March 2017 Net Worth

The first quarter of 2017 can be described as nothing short of successful for us in our pursuit of financial independence. Though March didn’t close out as well as the first two months of the year, I can’t complain about how we’ve fared since the beginning of 2017. At a net worth improvement of $9,521 this month, I’m happy to say I was disappointed in that number. All things considered, a near five figure improvement in our net worth is real progress. On the other hand, it’s our lowest net worth growth since we started reporting it.

We set out to improve by an average of over $12k per month this year. While we didn’t hit that in March, we more than made up for it in January and February. In the month of March, we improved our net worth from -$106k to:


Since the start of the year, we have improved our NW just over $50,000 from a starting point of -$147k.

We continue to add to savings, so our debt reduction is more-or-less at a minimum again at just over $2,300. Market gains and slow-and-steady contributions resulted in our other gains throughout our various retirement accounts.

March was a challenging month in more ways than one. Surprise projects at work left little extra time to write and post like I had hoped. It also led to opportunities and changes that we’ll discuss in April. I’ll also be following up this monthly update with our first quarterly report, which will focus more on a discussion on our progress towards financial independence that’s more involved than just reporting changes in our account balances.

We continue toward our goal of buying a home of 2017 and also improving our net worth such that we’d have a positive NW by the end of the year when considering our down payment toward a home as an asset.

4 thoughts on “March 2017 Net Worth

  1. Why are there so many different loans?
    Have you looked into consolidating?
    Why are you investing? I would be concentrating 100% on reducing your liabilities. If there is a recession your investments go down but your debt will still be there. That’s a recipe for bankruptcy.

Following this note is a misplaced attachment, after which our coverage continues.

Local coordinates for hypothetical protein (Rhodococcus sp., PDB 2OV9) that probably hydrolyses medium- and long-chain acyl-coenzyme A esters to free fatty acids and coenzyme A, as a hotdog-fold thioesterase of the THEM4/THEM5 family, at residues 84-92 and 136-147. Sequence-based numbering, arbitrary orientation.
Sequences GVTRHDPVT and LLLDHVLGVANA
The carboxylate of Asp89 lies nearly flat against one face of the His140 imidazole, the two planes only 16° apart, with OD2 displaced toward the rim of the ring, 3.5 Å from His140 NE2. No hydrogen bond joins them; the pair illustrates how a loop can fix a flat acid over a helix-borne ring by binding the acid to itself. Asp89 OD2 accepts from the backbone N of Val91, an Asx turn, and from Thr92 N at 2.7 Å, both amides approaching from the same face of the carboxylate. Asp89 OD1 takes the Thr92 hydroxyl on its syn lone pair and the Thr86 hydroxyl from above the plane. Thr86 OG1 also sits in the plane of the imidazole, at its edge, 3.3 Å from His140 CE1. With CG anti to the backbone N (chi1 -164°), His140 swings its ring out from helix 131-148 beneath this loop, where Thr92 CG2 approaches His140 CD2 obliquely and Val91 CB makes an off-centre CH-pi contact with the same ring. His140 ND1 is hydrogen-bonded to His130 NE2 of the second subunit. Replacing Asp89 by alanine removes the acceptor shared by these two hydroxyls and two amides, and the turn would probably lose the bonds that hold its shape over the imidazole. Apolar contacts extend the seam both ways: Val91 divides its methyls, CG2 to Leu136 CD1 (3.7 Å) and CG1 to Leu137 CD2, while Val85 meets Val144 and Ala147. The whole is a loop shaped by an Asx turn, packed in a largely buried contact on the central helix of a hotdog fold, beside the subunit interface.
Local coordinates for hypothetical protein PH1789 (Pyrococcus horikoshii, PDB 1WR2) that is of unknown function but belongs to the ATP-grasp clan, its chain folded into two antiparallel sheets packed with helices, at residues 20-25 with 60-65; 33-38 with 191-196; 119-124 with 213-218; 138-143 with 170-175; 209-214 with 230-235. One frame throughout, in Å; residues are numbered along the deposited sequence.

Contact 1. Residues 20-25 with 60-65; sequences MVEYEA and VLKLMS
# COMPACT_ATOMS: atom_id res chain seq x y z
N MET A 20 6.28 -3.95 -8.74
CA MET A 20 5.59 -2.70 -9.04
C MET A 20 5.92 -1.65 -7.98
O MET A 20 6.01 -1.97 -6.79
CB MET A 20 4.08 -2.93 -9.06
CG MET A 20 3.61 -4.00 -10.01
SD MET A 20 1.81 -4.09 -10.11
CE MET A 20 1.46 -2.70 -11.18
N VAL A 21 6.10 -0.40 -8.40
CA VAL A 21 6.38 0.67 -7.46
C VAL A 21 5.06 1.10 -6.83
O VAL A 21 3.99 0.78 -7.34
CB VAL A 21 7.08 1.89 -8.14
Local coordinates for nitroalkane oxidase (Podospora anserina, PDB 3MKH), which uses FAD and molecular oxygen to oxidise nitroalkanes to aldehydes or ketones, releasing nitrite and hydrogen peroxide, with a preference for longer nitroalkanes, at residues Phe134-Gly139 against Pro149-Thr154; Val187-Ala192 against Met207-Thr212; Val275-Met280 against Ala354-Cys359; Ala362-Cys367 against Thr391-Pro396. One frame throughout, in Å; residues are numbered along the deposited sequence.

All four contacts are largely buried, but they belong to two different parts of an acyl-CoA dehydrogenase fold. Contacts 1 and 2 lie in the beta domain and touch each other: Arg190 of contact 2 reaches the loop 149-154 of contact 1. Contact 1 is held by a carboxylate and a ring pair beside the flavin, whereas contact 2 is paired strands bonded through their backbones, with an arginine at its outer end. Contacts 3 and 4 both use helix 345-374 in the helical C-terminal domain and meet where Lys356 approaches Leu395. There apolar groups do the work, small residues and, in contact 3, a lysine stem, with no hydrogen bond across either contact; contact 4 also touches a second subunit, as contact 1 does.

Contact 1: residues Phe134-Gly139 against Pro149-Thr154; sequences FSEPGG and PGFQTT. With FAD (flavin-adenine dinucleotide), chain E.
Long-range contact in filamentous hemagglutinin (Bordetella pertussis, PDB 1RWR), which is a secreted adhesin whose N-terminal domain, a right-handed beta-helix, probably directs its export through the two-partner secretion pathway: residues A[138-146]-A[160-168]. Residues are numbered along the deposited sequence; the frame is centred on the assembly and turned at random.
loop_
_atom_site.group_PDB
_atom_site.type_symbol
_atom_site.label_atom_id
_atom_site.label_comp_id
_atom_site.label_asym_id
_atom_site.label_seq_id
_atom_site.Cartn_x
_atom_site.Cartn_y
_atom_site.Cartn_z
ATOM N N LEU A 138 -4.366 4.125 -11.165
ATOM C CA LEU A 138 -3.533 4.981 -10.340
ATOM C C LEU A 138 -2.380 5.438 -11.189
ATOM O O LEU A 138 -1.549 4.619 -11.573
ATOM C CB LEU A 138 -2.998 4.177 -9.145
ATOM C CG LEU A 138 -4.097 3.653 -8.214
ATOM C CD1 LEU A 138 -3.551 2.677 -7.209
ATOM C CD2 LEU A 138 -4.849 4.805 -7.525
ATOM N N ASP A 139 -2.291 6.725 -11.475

Good luck

    1. Hi there One Dad.

      We have a high number of loans intentionally. We feel the advantages of keeping multiple loans far outweigh the benefits of consolidating. After graduating, we refinanced each of our loans individually to lower our rate as we much prefer a dozen small payments to one large one. The reason being is that it allows us the ability to pay off loans one at a time and increase our monthly cash flow. At the time of refinancing, the only benefit of consolidating would have been to move from multiple payments to one. With the ease of setting up auto-pay, that was hardly a reason. Having said all that, we realize there can be benefits to consolidating (improving repayment terms), which we’ll discuss in a post in the coming days actually.

      As for the decision to invest, we’ve discussed our strategy in our Prioritizing Debt vs. Investing post. We understand the argument some make to focus solely on debt reduction, but we’ve chosen what we think is a better path to reach our eventual goal. By taking advantage of pre-tax retirement accounts, we’re maximizing the use of our income. For example, I’m able to defer $18,000 into my employer 401k in 2017. If I were to instead use that money toward debt reduction, I’d be left with ~$12,000 after taxes. I’d rather add $18k in a total market index fund than pay down $12k of student loans at 3.5%. In addition, it aligns with our end goal of reaching financial independence. Our goal is not to be debt free. While it would be difficult to have the former without the latter, we are taking action that we think is best to expedite our path to FI.

      With regard to your concern of a recession, it’s not if it happens, but when it happens. We fully expect that at some point our investments will drop – significantly. Regardless of that fact, we believe this path is the best option for us to reach our end goal. Part of the debt repayment strategy described above (keeping multiple loans and gradually decreasing overall minimum payment) can help to minimize risk. We feel we have a sufficient cash flow to sustain our debt + investing strategy. If we didn’t, we’d certainly focus on debt reduction.

      I hope this answered your questions sufficiently. Thanks for stopping by.

  2. Great progress in the first quarter! That is very impressive! When you move towards actively paying off your debt do you plan to use the snowball method or attack highest rate loans first? I know most of your loans are relatively low rate. Good luck in Q2!

    1. Thanks Chelsea. We choose the highest rate. You may notice that our loan amounts posted above aren’t in ascending or descending order. They’re actually in descending interest rate order. When at the same interest rate, we list in ascending balance. So, Loan 1 above is the most important for us to pay off.

      Thanks for the well wishes!

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